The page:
Dissolved Silica Effects on Adsorption and Co-Precipitation of Sb(III) and Sb(V) with Ferrihydrite

Shuang Zhou, Tsutomu Sato, Tsubasa Otake
2018 Minerals  
Elevated antimony concentrations in aqueous environments from anthropogenic sources are becoming of global concern. In this respect iron oxides are known to strongly adsorb aqueous antimony species with different oxidation states, but the effect of silica on the removal characteristics is not well understood despite being a common component in the environment. In this study, ferrihydrite was synthesized at various Si/Fe molar ratios to investigate its adsorption and co-precipitation behaviors
more » ... th aqueous antimony anionic species, Sb(III) and Sb(V). The X-ray diffraction analyses of the precipitates showed two broad diffraction features at approximately 35 • and 62 • 2θ, which are characteristics of 2-line ferrihydrite, but no significant shifts in peak positions in the ferrihydrite regardless of the Si/Fe ratios. The infrared spectra showed a sharp band at~930 cm −1 , corresponding to asymmetric stretching vibrations of Si-O-Fe bonds which increased in intensity with increasing Si/Fe molar ratios. Further, the surface charge on the precipitates became more negative with increasing Si/Fe molar ratios. The adsorption experiments indicated that Sb(V) was preferentially adsorbed under acidic conditions which decreased dramatically with increasing pH while the adsorption rate of Sb(III) ions was independent of pH. However, the presence of silica suppressed the adsorption of both Sb(III) and Sb(V) ions. The results showed that Sb(III) and Sb(V) ions were significantly inhibited by co-precipitation with ferrihydrite even in the presence of silica by isomorphous substitution in the ferrihydrite crystal structure. on its oxidation state, and reduced Sb(III) species are ten times more poisonous than oxidized Sb(V), similar to the case of arsenic [16] . In spite of the widespread usage and the substantial toxicity, the geochemical behaviors of antimony in soil and aquatic systems are poorly understood [17, 18] . Recent studies have shown that both Sb(III) and Sb(V) appear to adsorb strongly onto iron oxides [10, [18] [19] [20] , which thereby strongly influence the speciation, mobility, and final states of Sb in the environment. Sb is preferentially associated with iron(III) (oxyhydr)oxide in soils and sediments on the basis of direct evidence using extended X-ray absorption fine structure spectroscopy (EXAFS) [6, 10, 21] . This would suggest that adsorption and incorporation processes into the iron(III) (oxyhydr)oxide phases would be able to control the mobility of Sb in natural environments. Several experimental studies have investigated the Sb adsorption mechanism on iron(III) oxyhydroxides, focusing on Sb speciation at the solid-liquid (water) interface using EXAFS [10, 22] . However, the surface structure of Sb(III) and Sb(V) binding with iron(III) oxyhydroxides is still unclear. A further important process, co-precipitation with iron(III) (oxyhydr)oxides, does not appear to have been reported. In natural systems, iron(III)(hydro)oxides are often identified in precipitates from the oxidation of iron(II) in the presence of the relevant anions. Thus, the precipitation process may be as important as adsorption, as a sequestration process of Sb species by iron (III) (oxyhdr)oxides when groundwater with natural or added Fe comes in contact with air or oxygenated water takes place. Further, as iron minerals are closely associated with silica, one of the most common ligands present in natural environments, pure ferrihydrite is not, strictly speaking, present in nature. Silica always associates with ferrihydrite in the structure or on the ferrihydrite surface. This could mean that silica may affect the crystallization behavior as well as the capacity of ferrihydrite to regulate hazardous element recycling. The effect of silica on arsenic adsorption has been reported for ferrihydrite [23] , but no reports of the effect of silica on Sb adsorption or co-precipitation have been reported for other oxides. Based on the above, the objectives of this study were (1) to compare the relative adsorption capabilities of Sb(III) and Sb(V) onto ferrihydrite; (2) to evaluate the effect of dissolved silica during the adsorption and co-precipitation of Sb(III) and Sb(V) on ferrihydrite; and also (3) to better understand the differences between the adsorption and co-precipitation processes of Sb.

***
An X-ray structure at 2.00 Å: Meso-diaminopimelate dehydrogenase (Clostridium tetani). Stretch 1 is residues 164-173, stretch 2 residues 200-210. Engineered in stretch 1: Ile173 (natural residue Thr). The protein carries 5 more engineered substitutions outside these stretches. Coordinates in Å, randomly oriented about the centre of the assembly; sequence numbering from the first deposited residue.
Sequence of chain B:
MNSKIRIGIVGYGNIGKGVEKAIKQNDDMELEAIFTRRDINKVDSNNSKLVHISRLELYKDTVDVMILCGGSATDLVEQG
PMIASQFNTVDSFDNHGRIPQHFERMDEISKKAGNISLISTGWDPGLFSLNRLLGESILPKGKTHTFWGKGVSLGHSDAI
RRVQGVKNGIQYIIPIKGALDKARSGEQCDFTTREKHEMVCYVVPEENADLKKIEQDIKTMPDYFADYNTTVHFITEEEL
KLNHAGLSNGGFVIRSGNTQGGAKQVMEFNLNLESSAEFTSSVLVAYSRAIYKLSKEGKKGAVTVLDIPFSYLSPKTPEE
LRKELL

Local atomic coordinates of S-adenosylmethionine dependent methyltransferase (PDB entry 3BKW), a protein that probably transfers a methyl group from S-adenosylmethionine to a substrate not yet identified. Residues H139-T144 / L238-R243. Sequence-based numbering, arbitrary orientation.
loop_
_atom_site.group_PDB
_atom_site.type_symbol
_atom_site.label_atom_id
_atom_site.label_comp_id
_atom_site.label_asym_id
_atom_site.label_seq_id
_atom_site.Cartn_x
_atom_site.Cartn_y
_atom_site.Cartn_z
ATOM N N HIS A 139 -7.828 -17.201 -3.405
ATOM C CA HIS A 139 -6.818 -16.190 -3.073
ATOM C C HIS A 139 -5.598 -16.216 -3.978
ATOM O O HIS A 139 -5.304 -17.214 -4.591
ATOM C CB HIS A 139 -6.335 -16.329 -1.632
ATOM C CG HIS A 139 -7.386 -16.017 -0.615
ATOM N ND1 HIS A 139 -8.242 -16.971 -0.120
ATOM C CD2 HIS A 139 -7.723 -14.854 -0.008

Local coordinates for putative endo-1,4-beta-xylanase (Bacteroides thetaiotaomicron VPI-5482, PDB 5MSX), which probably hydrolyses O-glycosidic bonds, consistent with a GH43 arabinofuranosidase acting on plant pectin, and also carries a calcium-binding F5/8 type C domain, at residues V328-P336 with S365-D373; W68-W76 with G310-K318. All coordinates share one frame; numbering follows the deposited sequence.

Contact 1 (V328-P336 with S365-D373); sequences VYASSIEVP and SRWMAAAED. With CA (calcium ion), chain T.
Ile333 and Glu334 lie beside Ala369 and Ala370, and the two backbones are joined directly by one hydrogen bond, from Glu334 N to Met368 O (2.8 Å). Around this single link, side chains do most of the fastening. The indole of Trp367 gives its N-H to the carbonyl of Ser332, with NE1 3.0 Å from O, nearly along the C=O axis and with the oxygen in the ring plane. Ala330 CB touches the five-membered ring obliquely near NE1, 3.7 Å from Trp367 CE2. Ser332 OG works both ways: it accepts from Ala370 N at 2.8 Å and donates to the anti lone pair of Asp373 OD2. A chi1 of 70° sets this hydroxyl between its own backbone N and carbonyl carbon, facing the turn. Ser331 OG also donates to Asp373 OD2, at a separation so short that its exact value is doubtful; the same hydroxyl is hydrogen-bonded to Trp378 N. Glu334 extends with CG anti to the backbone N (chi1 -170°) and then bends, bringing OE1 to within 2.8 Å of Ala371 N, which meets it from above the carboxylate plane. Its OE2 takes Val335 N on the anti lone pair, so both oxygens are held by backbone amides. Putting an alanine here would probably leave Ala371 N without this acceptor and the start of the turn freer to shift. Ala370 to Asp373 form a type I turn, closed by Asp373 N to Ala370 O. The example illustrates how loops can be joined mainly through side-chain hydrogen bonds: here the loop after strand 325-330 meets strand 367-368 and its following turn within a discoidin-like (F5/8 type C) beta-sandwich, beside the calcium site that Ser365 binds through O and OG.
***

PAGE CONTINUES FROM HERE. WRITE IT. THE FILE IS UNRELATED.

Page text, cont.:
doi:10.3390/min8030101 fatcat:gkndi4jnmvar5jshhuvfdzqhre